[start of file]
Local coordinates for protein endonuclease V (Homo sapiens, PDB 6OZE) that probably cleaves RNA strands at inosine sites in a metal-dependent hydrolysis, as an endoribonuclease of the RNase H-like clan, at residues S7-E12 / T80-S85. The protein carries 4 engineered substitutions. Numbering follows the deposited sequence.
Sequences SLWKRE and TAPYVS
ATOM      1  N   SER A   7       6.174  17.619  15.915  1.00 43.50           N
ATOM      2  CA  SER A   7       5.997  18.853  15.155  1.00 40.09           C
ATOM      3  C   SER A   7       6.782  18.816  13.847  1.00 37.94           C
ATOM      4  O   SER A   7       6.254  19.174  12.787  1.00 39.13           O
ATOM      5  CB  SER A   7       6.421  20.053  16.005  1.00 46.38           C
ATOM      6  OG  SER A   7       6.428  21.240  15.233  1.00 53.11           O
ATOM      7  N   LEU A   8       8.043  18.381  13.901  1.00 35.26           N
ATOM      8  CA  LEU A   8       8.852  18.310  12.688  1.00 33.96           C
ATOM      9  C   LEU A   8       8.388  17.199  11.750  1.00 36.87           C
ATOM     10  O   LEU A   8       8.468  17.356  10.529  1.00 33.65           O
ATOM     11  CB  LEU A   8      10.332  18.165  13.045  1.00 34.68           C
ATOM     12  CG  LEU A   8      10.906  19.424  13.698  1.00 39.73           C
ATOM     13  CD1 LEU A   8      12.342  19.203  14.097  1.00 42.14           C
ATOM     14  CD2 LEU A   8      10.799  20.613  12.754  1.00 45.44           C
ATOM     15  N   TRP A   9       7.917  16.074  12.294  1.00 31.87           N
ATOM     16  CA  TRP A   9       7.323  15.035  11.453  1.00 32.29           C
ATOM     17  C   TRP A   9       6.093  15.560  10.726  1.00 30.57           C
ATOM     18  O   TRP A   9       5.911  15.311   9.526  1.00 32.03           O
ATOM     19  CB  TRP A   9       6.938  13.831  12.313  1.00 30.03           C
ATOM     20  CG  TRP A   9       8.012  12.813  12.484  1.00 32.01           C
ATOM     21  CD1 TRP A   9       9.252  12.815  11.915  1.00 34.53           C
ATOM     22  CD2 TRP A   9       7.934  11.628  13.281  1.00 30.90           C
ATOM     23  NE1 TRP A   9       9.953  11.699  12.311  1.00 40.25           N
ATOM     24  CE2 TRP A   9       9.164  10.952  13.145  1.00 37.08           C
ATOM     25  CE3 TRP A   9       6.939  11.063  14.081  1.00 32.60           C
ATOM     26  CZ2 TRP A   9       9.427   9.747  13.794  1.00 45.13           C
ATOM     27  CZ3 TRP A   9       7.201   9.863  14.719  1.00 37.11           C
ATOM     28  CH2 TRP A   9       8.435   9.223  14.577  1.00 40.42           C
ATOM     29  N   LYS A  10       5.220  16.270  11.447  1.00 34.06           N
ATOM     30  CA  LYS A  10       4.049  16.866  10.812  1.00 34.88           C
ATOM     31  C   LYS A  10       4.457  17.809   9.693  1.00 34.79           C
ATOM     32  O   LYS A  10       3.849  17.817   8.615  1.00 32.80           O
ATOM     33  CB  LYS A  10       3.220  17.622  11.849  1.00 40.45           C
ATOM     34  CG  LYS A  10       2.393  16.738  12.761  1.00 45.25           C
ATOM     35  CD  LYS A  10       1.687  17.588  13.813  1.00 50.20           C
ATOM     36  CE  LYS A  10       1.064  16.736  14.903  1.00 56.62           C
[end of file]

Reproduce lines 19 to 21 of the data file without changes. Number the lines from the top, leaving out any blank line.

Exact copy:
ATOM     17  C   TRP A   9       6.093  15.560  10.726  1.00 30.57           C
ATOM     18  O   TRP A   9       5.911  15.311   9.526  1.00 32.03           O
ATOM     19  CB  TRP A   9       6.938  13.831  12.313  1.00 30.03           C